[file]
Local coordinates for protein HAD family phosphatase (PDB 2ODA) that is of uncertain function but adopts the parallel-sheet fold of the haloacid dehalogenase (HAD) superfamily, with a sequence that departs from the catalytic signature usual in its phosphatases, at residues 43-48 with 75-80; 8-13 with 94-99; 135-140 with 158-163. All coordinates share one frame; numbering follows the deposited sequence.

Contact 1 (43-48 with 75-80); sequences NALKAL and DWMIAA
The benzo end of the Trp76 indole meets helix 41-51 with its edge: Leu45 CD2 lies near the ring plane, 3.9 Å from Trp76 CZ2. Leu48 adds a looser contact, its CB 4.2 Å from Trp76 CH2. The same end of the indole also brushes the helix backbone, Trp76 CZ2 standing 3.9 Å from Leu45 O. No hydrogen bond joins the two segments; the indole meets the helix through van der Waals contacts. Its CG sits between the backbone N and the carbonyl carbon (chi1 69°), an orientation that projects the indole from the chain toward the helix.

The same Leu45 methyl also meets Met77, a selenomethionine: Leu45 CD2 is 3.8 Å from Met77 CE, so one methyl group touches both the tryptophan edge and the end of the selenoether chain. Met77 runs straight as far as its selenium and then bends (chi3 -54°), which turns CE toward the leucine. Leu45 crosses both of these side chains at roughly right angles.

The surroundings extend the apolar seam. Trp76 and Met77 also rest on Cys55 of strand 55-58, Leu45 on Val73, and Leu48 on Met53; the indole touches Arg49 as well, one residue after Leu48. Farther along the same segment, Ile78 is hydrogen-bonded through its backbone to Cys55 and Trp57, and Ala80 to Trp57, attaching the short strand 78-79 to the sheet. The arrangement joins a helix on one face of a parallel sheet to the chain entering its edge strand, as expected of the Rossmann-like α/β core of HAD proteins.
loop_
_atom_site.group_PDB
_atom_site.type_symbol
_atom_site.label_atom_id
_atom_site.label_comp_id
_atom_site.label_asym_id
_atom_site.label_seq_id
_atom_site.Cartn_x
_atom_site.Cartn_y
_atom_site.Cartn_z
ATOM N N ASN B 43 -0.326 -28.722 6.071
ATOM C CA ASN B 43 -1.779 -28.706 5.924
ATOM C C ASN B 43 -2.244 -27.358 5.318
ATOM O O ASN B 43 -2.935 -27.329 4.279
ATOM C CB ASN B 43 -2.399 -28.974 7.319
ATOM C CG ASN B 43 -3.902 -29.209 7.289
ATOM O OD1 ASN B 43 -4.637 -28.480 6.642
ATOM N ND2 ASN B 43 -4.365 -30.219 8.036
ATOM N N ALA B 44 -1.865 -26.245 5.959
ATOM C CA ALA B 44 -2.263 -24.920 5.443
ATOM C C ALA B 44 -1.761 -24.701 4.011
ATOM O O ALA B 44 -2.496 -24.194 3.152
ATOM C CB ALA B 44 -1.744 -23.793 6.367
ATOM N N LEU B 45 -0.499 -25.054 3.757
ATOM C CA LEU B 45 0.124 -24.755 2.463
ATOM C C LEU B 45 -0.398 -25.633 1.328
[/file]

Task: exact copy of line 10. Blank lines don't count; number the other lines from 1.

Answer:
_atom_site.label_comp_id